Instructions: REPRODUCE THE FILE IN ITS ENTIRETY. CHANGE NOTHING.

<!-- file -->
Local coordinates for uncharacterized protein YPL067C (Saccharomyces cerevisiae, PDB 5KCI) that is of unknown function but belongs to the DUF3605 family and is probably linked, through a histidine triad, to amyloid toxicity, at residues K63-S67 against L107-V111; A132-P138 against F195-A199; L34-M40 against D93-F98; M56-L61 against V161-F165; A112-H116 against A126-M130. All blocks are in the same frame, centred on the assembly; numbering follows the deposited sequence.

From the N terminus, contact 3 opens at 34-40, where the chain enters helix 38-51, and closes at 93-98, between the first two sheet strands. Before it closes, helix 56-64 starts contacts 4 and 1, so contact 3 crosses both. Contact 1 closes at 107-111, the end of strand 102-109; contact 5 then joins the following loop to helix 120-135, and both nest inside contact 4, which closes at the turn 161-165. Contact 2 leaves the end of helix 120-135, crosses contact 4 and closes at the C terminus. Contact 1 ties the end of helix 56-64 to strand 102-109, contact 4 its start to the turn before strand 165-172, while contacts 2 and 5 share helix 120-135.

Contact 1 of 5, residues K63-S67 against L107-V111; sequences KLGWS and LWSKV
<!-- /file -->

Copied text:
Local coordinates for uncharacterized protein YPL067C (Saccharomyces cerevisiae, PDB 5KCI) that is of unknown function but belongs to the DUF3605 family and is probably linked, through a histidine triad, to amyloid toxicity, at residues K63-S67 against L107-V111; A132-P138 against F195-A199; L34-M40 against D93-F98; M56-L61 against V161-F165; A112-H116 against A126-M130. All blocks are in the same frame, centred on the assembly; numbering follows the deposited sequence.

From the N terminus, contact 3 opens at 34-40, where the chain enters helix 38-51, and closes at 93-98, between the first two sheet strands. Before it closes, helix 56-64 starts contacts 4 and 1, so contact 3 crosses both. Contact 1 closes at 107-111, the end of strand 102-109; contact 5 then joins the following loop to helix 120-135, and both nest inside contact 4, which closes at the turn 161-165. Contact 2 leaves the end of helix 120-135, crosses contact 4 and closes at the C terminus. Contact 1 ties the end of helix 56-64 to strand 102-109, contact 4 its start to the turn before strand 165-172, while contacts 2 and 5 share helix 120-135.

Contact 1 of 5, residues K63-S67 against L107-V111; sequences KLGWS and LWSKV